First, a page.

Quake


The key to riding out and recovering from an earthquake is getting prepared. In last month's Sunset, we showed you how to secure your house and your possessions. Here, we'll explain what you need to do to secure yourself, your family, and your neighborhood. We'll also recommend what to do during and after a big quake, and offer some suggestions for further reading. It's easy to put off emergency preparations, but now before the next quake-is the time to take action.

PLANNING WITH YOUR FAMILY

First, develop a family earthquake plan. Then rehearse it, figuring out and practicing what each of you will do. Have an out-of-town (preferably out-of-state) contact that everyone knows to check in with after a disaster. Preparation is especially important for households with young children; if your family has a plan, your kids will be less afraid.

As a group, take a walk through your house similar to the "spot-the-hazard" inspection we discussed last month. In each room, determine the safe and the dangerous spots to be during a quake. Establish children's play areas away from hazards such as large expanses of glass, brick, or rock, or masonry walls or chimneys.

Know where you'll gather after a quake and who will be responsible for specific emergency steps, like turning off the gas if neccesary. Everyone should know how to turn off gas, power, and water (both the gate valve into the house and the main shutoff at the street) and how to operate a fire extinguisher.

Assure your children that if you're not at home when the quake hits, you'll get back to them as soon as you can; but do let them know that it could take days to do so safely. If you've taken the time to reassure them, they'll hold onto the hope that you'll return. Figure out the best walking routes between home, work, and school. Transportation will likely be severely limited, so you should know some alternatives. Arrange for children to stay with neighbors if you can't get home.

Your child's school should have a plan for dealing with quakes; so should your office. Be sure that your family plan complements those. Check through the PTA to learn the procedures at your child's school. The school should have disaster supplies on site; some have children bring a supplemental kit from home (energy food bars, canned fruit, juice, teddy bear, flashlight, family photo, and so on).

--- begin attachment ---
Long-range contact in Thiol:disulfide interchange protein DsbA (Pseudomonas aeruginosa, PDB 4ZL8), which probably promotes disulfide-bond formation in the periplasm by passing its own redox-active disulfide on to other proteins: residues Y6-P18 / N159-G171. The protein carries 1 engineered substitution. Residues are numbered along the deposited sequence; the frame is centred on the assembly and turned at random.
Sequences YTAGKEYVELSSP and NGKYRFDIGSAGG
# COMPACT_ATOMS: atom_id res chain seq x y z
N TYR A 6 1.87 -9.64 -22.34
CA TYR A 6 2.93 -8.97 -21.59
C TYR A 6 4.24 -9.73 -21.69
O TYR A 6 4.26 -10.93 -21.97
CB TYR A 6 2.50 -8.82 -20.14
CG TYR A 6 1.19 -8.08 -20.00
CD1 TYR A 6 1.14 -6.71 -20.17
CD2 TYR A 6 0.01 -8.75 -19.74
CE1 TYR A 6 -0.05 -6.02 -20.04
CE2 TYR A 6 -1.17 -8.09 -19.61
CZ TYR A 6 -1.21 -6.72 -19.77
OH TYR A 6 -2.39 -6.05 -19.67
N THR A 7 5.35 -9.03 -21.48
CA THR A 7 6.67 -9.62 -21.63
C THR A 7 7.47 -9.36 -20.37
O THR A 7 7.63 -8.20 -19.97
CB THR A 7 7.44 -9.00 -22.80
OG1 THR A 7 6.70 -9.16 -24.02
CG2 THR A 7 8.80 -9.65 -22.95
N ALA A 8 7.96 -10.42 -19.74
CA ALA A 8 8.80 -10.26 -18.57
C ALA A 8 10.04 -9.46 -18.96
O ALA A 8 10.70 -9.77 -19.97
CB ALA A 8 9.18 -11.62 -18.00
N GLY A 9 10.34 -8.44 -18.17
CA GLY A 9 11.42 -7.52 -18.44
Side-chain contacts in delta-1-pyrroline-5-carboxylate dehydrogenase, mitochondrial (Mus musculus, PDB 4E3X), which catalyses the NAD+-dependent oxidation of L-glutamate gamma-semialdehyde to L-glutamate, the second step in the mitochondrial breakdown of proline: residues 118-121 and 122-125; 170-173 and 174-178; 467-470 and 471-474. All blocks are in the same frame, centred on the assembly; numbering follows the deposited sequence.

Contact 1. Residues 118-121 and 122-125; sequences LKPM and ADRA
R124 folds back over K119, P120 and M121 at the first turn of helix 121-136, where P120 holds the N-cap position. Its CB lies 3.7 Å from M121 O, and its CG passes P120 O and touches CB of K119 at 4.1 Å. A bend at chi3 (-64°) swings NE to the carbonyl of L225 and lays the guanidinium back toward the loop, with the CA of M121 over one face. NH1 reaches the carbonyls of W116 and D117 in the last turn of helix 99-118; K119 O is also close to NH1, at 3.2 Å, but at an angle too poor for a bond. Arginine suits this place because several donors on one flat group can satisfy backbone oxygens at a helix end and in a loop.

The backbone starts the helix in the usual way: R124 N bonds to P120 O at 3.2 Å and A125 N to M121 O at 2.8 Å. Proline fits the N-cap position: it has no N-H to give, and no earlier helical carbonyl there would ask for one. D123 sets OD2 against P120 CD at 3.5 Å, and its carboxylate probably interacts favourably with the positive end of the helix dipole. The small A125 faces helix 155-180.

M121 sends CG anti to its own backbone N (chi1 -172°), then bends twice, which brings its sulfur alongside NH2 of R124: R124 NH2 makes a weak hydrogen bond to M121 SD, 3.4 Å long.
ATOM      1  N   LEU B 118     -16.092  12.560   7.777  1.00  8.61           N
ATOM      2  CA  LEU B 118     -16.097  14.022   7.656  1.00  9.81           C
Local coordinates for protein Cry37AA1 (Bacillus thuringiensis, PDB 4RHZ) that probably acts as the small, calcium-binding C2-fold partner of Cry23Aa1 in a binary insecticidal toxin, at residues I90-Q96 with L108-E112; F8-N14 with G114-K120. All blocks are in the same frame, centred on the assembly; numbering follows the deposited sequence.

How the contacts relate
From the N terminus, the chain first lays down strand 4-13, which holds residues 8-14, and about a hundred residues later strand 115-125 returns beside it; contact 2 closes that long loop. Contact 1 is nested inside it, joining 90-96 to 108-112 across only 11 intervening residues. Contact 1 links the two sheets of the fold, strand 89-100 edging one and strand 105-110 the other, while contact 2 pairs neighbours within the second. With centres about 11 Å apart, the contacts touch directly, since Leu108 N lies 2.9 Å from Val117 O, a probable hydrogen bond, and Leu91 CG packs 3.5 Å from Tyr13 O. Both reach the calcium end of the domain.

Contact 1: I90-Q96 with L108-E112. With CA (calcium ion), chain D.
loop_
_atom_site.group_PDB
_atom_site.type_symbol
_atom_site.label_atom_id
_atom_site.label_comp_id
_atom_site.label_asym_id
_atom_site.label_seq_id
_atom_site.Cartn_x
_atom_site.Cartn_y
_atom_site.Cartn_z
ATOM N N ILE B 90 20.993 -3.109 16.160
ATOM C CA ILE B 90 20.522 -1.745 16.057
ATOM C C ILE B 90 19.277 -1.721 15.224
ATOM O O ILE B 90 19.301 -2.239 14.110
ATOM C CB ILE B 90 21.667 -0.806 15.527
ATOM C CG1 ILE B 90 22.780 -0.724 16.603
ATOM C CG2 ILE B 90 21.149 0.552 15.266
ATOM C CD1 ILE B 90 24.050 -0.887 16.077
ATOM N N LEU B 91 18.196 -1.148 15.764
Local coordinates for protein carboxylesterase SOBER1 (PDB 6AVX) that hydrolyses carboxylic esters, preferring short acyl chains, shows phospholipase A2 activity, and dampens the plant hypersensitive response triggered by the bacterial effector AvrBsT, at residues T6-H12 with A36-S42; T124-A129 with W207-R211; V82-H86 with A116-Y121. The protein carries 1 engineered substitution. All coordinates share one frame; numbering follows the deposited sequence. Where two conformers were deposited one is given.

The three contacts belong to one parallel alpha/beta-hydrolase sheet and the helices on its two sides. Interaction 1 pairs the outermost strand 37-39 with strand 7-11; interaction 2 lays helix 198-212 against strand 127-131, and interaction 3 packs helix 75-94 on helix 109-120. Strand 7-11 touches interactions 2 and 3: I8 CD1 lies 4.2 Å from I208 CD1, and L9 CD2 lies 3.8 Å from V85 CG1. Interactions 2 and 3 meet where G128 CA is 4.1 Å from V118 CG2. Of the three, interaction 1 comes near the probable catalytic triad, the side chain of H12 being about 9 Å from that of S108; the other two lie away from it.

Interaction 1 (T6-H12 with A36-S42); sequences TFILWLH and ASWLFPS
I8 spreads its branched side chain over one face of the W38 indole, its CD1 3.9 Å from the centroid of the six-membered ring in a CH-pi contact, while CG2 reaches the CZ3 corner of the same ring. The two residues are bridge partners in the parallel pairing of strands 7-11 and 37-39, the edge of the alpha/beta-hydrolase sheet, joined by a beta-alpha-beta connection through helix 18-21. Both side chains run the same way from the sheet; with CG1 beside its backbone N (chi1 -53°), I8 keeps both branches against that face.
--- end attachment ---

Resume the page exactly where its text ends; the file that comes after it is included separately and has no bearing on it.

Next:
Don't accept the school's assurances about its planning; ask questions about staff training and responsibilities, and ask to see what emergency supplies are on hand. Find out if the school buildings have been made earthquake-safe. Know what the policy is on releasing students after a disaster.

Check with your bank to see what it plans to do after an earthquake. You'll need money; will you be able to get it? Find out from your city where shelters and services will be set up, as well as where police and fire stations and hospitals are located.

YOUR EMERGENCY SUPPLY CACHE

Find a safe place in the house to keep emergency supplies, then gather them together in that place. Don't leave them scattered throughout the house. The small, sturdy structure of a closet makes it an ideal place to store supplies. One reader stores emergency provisions in a fireproof filing cabinet; others use small portable buildings away from other structures.

Keep sturdy bags with your supplies; you can use these to pack and carry what you can if you're asked to evacuate your neighborhood.

Tools and equipment. Earthquake supplies include things you'd likely want to have around the house for other emergencies, such as a storm or a power failure. Some things (sturdy shoes, clothes, gloves, and flashlight) should always be tucked right under your bed. Fire extinguishers should be in the kitchen and garage as well as in your supply cache. Camping gear (lanterns, sleeping bags, stove, tents, rope) can double as emergency equipment; if possible, store it with your other emergency supplies. …

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